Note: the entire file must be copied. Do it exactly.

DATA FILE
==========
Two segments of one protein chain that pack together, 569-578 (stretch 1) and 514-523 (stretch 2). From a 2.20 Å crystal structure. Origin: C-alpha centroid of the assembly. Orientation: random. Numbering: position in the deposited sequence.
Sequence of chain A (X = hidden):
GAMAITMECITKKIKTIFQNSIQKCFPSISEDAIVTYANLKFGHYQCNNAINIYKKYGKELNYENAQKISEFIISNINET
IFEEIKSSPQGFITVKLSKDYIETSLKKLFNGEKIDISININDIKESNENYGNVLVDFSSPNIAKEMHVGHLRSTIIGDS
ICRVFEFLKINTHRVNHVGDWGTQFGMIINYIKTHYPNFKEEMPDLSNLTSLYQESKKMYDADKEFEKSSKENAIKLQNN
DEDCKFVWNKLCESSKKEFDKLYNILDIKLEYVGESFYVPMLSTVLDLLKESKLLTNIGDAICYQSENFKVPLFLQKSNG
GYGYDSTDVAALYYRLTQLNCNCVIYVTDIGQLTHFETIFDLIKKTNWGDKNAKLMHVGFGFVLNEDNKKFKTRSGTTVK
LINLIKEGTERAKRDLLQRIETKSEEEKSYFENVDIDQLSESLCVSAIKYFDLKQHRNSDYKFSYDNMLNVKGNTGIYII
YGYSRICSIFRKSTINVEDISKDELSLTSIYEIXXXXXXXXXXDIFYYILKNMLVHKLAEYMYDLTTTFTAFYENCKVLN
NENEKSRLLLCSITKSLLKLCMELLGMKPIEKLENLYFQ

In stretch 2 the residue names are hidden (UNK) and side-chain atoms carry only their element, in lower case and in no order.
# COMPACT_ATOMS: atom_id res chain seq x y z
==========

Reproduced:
Two segments of one protein chain that pack together, 569-578 (stretch 1) and 514-523 (stretch 2). From a 2.20 Å crystal structure. Origin: C-alpha centroid of the assembly. Orientation: random. Numbering: position in the deposited sequence.
Sequence of chain A (X = hidden):
GAMAITMECITKKIKTIFQNSIQKCFPSISEDAIVTYANLKFGHYQCNNAINIYKKYGKELNYENAQKISEFIISNINET
IFEEIKSSPQGFITVKLSKDYIETSLKKLFNGEKIDISININDIKESNENYGNVLVDFSSPNIAKEMHVGHLRSTIIGDS
ICRVFEFLKINTHRVNHVGDWGTQFGMIINYIKTHYPNFKEEMPDLSNLTSLYQESKKMYDADKEFEKSSKENAIKLQNN
DEDCKFVWNKLCESSKKEFDKLYNILDIKLEYVGESFYVPMLSTVLDLLKESKLLTNIGDAICYQSENFKVPLFLQKSNG
GYGYDSTDVAALYYRLTQLNCNCVIYVTDIGQLTHFETIFDLIKKTNWGDKNAKLMHVGFGFVLNEDNKKFKTRSGTTVK
LINLIKEGTERAKRDLLQRIETKSEEEKSYFENVDIDQLSESLCVSAIKYFDLKQHRNSDYKFSYDNMLNVKGNTGIYII
YGYSRICSIFRKSTINVEDISKDELSLTSIYEIXXXXXXXXXXDIFYYILKNMLVHKLAEYMYDLTTTFTAFYENCKVLN
NENEKSRLLLCSITKSLLKLCMELLGMKPIEKLENLYFQ

In stretch 2 the residue names are hidden (UNK) and side-chain atoms carry only their element, in lower case and in no order.
# COMPACT_ATOMS: atom_id res chain seq x y z